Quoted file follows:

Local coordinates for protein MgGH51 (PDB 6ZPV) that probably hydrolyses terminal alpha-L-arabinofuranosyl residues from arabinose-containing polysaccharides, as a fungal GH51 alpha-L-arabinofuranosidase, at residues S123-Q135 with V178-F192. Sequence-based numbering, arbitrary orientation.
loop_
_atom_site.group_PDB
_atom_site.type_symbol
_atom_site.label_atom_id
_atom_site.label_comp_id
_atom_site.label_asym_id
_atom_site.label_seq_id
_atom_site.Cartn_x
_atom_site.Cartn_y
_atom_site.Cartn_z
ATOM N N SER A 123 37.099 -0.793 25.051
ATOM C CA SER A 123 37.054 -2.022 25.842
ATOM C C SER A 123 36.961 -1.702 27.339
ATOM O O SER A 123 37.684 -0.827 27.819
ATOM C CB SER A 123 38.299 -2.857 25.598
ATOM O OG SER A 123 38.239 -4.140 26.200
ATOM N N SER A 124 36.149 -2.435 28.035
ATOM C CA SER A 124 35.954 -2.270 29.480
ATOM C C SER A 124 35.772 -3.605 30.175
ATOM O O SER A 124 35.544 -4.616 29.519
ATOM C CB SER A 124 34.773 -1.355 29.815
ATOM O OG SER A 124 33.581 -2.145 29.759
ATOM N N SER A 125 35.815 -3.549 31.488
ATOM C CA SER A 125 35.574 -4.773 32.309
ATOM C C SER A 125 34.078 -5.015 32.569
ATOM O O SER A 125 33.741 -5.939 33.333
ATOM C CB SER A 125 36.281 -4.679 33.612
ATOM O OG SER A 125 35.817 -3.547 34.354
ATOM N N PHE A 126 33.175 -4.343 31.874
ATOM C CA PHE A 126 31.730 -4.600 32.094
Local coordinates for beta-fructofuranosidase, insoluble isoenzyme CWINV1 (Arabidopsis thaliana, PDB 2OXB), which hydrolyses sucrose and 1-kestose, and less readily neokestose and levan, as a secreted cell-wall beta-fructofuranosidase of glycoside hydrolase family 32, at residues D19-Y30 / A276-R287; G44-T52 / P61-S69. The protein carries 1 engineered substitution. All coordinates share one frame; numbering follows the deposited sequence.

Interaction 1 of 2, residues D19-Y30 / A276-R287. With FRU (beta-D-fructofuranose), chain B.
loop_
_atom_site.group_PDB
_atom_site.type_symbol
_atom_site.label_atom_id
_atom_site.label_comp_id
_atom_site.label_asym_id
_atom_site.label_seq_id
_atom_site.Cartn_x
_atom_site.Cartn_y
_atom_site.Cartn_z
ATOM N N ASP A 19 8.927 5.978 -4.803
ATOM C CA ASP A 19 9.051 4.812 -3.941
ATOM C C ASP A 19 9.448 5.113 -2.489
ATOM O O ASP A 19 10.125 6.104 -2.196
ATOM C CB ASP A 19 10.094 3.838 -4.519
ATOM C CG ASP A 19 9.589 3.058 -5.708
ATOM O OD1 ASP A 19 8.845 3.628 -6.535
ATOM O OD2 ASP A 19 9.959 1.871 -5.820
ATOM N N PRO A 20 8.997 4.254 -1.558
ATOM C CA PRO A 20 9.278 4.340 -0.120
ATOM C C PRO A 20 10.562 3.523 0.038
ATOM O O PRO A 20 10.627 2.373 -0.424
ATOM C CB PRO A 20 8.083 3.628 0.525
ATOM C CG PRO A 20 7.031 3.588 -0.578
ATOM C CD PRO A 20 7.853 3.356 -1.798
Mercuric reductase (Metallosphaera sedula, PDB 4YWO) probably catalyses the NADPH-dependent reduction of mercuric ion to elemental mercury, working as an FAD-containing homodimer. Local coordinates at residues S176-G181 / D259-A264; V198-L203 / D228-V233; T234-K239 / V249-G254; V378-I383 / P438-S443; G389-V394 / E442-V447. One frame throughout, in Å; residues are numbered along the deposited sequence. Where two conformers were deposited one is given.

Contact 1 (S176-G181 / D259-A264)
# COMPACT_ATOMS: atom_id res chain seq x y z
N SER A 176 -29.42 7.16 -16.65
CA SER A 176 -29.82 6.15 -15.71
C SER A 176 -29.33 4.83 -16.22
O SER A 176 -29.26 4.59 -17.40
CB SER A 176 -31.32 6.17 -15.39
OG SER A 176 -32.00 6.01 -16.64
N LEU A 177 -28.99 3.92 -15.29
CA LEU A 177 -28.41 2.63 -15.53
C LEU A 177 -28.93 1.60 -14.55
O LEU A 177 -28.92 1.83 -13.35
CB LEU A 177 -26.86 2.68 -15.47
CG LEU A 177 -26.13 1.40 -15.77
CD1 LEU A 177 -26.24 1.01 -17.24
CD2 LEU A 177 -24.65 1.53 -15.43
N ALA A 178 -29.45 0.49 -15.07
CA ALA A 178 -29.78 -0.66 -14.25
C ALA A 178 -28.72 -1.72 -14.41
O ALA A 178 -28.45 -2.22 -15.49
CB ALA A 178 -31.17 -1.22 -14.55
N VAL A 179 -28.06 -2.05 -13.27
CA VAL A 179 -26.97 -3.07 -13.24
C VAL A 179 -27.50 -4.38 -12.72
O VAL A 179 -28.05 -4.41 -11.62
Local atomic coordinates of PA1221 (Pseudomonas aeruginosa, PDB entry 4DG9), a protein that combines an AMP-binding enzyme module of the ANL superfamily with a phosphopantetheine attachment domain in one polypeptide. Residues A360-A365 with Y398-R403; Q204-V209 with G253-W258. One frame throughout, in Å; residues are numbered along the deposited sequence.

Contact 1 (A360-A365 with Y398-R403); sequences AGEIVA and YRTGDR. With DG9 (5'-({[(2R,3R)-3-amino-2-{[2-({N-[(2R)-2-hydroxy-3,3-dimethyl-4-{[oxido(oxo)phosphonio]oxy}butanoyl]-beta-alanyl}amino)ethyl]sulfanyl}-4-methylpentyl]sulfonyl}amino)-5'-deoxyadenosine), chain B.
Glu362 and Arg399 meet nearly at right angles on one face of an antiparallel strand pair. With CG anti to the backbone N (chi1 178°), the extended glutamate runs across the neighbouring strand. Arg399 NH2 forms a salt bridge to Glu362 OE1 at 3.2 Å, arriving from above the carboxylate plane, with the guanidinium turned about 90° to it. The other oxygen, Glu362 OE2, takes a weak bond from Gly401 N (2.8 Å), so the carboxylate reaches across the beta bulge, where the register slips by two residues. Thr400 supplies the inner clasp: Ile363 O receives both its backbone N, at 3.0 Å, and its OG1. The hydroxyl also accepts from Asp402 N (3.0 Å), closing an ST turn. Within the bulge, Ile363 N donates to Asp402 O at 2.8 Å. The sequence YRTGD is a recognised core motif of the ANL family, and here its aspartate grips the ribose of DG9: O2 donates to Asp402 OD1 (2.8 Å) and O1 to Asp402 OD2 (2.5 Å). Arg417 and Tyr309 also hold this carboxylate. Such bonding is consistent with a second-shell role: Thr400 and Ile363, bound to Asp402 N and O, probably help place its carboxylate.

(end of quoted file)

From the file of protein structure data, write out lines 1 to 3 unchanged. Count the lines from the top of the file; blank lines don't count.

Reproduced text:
Local coordinates for protein MgGH51 (PDB 6ZPV) that probably hydrolyses terminal alpha-L-arabinofuranosyl residues from arabinose-containing polysaccharides, as a fungal GH51 alpha-L-arabinofuranosidase, at residues S123-Q135 with V178-F192. Sequence-based numbering, arbitrary orientation.
loop_
_atom_site.group_PDB